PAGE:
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NC parents relieved to vaccinate their youngest kids

Amanda Redic with 10-month-old Emma Redic shortly before Emma received her COVID-19 vaccination.
Jason deBruyn
/
WUNC
Amanda Redic with 10-month-old Emma Redic shortly before Emma received her COVID-19 vaccination.

Jonathan and Amanda Redic carried 10-month-old Emma through the front door of a Wake County vaccination clinic in Raleigh. The toddler had a pink bow in her hair and held on to a yellow rattle toy while Amanda checked her in, and answered a nurse’s questions.

"Has she had any reactions to any vaccines she's had already?" the nurse asked.

"No," replied Redic.

"Any allergies that you know of?" asked the nurse.

"Nope," came the quick reply.

"Has she been sick with a fever in the past two weeks?"

"Not at all."

Wearing blue surgical gloves, the nurse pulled a single vaccine dose out of a Tupperware container. She double-checked it was Moderna, since that was the brand of vaccine that Redic got when she was pregnant with Emma.

"Alright, let's do a pretty pink Band-Aid," said the nurse, smiling warmly at Emma. "It will match your bow."

And then came the big moment. Even with masks covering both of their faces, Jonathan and Amanda beamed with excitement. After the nurse administered the shot, Emma's parents congratulated her.

10-month-old Emma Redic back in the waiting room after getting a COVID-19 vaccination
Jason deBruyn
/
WUNC
10-month-old Emma Redic back in the waiting room after getting a COVID-19 vaccination
4-year-old Balthazar Everett showing off his Band-Aid after receiving his COVID-19 vaccination.
Jason deBruyn
/
WUNC
4-year-old Balthazar Everett showing off his Band-Aid after receiving his COVID-19 vaccination.
Candy and crayons at the Wake Health vaccination clinic off Departure Drive in Raleigh.
Jason deBruyn
/
WUNC
Candy and crayons at the Wake Health vaccination clinic off Departure Drive in Raleigh.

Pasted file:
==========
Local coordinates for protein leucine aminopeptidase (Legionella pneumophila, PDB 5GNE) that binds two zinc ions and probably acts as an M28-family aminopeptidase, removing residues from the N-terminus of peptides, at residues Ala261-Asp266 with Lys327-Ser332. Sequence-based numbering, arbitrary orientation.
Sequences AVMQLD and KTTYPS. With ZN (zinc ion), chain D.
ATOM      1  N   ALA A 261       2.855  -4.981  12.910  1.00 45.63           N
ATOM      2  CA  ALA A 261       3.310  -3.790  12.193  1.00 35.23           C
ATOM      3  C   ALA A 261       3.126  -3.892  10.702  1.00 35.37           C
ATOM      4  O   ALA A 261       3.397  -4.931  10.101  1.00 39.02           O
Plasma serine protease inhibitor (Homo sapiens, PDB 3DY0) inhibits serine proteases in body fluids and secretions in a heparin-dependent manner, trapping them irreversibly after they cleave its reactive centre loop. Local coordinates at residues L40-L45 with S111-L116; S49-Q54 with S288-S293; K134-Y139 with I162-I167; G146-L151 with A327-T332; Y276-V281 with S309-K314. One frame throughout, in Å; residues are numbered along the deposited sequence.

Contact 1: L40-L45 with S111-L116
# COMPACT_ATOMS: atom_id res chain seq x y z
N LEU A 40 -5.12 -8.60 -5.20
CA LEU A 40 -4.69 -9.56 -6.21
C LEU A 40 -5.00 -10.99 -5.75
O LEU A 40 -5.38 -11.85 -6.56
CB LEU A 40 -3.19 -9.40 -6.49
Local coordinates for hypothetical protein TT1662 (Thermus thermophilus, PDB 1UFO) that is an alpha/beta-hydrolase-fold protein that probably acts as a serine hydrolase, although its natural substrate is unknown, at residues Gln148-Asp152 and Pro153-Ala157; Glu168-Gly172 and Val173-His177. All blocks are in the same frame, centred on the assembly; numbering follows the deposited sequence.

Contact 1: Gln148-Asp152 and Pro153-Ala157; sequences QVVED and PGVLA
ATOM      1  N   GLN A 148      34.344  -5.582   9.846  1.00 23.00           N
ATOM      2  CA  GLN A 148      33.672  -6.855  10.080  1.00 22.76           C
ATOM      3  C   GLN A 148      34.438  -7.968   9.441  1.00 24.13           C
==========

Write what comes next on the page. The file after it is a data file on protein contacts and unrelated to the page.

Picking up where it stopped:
Emma barely reacted to the shot. By the time her parents carried her back to the waiting room, she acted as if nothing had happened. Amanda, on the other hand, said this was a big deal for her.

"I was able to get vaccinated when I was pregnant with her, and so we're just really excited to take that next step in protecting her," she said.

Other parents in the waiting room felt similar relief. Raleigh resident Megan Everett has four children. The oldest three have all been vaccinated but not her 4-year-old son, Balthazar.

"This one is the one I'm the most worried about," she said. "He has asthma and a minor heart condition that he was born with. None of which affects his normal life, but we don't know what would happen if he caught COVID."

Balthazar popped two lollipops in his mouth at the same time. He was mostly excited that they were headed to Target where he would get to pick out a toy for being brave and getting the shot.

"I've spent literally half his life at this point worried that at any point he could come down with something that could take him out," she said, letting out a short sigh of relief. "I'm feeling pretty good today."

As with many other parents of small children, Everett was frustrated when earlier this year, the Food and Drug Administration seemed so close to approving the vaccine for young kids, only to decide at the last minute that it wasn't yet appropriate. But it also gave her confidence.

"I feel even more confident in the efficacy and the safety of the shot because they took so long. They didn't rush this, they took their time, they did it right," she said.

Pediatricians and public health offices around the state have received doses of the vaccine this week and say they are ready for parents to bring their little ones.

Seema Seth, the site lead for the Wake Public Health clinic off Departure Drive, said parents have been asking about vaccines for the youngest kids, and she's been happy to be able to offer them.

"They're stopping by just to check with us (to ask) when it's available," Seth said. "We've had good traffic today."

State health officials encourage parents to vaccinate their children, saying the vaccine is safe and effective. There could be some minor side effects, but health officials say those are normal and almost always wear off in a day or two.

Jason deBruyn is the WUNC health reporter, a beat he took in 2020. He has been in the WUNC newsroom since 2016.
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